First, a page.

Maintaining occupancy can be challenging. It turns out that people do want to rent a house in the tropics from December to March. The rest of the year can be pretty slow. Try to rent out a house in the tropics during the rainy season (think May to October) when daily highs are above 30° C., humidity is 100%, and it rains every day.

Much of the Pacific Rim is an earthquake zone. Be prepared for expenses associated with that.

Much of the tropics is at risk of hurricanes or cyclones. These result not only in wind damage, but in flooding.

Property management is essential, and can be costly.

I’m not saying this is impossible, but if it were easy, more people would be doing it. :)
Thanks for your comments, I was hoping you would respond to this.

Many interesting points here. I think my firm is pretty flexible on where we WFH from, and I have coworkers working from the Caribbeans right now on extended stay. If the foreign government wants to tax your WFH income, that's going to make things difficult but how would they know you are working remotely in the first place? How will the government know you are working remote, it is not like you are walking around town in a suit selling things. If I'm somewhere in Mexico on my vacation and I take out my phone and decided to respond to a few client emails on my outlook and maybe get on a ten minute call with a few coworkers to discuss a project, did I just work? Should I pay the Mexican government income tax? I have some friends who work in consulting and they would travel abroad and work for 12-14 hours a day inside their hotel rooms or at a client office, and they never once paid foreign income tax.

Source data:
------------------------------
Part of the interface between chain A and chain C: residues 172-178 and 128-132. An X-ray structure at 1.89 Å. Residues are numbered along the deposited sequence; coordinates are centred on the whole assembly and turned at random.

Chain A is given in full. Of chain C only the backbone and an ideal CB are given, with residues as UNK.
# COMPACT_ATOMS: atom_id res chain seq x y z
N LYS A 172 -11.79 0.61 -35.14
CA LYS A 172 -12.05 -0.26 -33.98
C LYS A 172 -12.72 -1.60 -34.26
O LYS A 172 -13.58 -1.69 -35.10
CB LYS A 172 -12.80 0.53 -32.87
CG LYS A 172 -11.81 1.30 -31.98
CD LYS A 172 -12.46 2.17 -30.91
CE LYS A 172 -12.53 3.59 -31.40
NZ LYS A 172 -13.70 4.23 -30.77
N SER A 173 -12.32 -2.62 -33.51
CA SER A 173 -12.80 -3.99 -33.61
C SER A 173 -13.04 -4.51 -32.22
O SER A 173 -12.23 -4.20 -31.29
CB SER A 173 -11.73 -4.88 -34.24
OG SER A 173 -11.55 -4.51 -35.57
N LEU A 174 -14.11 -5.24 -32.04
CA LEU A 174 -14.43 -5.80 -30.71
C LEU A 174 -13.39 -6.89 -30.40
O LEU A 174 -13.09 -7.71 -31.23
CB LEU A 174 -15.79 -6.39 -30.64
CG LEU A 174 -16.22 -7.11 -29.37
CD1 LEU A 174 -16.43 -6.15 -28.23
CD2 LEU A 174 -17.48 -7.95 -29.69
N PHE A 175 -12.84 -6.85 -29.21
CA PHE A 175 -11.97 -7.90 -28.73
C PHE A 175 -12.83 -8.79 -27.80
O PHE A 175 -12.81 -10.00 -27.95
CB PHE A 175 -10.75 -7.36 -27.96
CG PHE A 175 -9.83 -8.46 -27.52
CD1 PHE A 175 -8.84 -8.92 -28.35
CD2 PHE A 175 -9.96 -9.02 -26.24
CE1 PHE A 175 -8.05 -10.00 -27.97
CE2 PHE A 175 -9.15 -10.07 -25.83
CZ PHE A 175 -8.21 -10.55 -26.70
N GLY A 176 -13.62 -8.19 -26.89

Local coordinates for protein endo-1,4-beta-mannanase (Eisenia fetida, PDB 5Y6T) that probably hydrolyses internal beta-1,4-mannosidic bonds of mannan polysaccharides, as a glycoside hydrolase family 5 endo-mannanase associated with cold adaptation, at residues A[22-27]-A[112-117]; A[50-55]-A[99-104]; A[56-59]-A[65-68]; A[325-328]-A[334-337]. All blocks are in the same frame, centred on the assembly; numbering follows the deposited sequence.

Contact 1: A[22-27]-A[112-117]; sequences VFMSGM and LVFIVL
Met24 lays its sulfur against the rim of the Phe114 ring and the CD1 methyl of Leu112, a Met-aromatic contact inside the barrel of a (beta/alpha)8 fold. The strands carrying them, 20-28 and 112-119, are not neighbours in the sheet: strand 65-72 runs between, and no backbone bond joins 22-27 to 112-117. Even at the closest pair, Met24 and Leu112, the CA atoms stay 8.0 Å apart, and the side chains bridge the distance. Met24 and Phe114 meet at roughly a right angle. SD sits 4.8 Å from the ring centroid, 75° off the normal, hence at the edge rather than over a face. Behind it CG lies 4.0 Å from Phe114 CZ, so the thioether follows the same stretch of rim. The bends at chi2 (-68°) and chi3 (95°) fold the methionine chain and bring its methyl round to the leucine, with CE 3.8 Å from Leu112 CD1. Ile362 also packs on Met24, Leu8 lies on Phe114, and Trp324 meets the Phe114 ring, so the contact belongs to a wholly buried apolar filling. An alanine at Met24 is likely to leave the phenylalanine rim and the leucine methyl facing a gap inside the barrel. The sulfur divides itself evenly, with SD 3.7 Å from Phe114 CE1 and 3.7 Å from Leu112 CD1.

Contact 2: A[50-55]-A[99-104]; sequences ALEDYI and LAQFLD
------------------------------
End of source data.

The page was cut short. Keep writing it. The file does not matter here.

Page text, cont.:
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May 9, 2007
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Statistics101 wrote: Thanks for your comments, I was hoping you would respond to this.

Many interesting points here. I think my firm is pretty flexible on where we WFH from, and I have coworkers working from the Caribbeans right now on extended stay. If the foreign government wants to tax your WFH income, that's going to make things difficult but how would they know you are working remotely in the first place? How will the government know you are working remote, it is not like you are walking around town in a suit selling things. If I'm somewhere in Mexico on my vacation and I take out my phone and decided to respond to a few client emails on my outlook and maybe get on a ten minute call with a few coworkers to discuss a project, did I just work? Should I pay the Mexican government income tax? I have some friends who work in consulting and they would travel abroad and work for 12-14 hours a day inside their hotel rooms or at a client office, and they never once paid foreign income tax.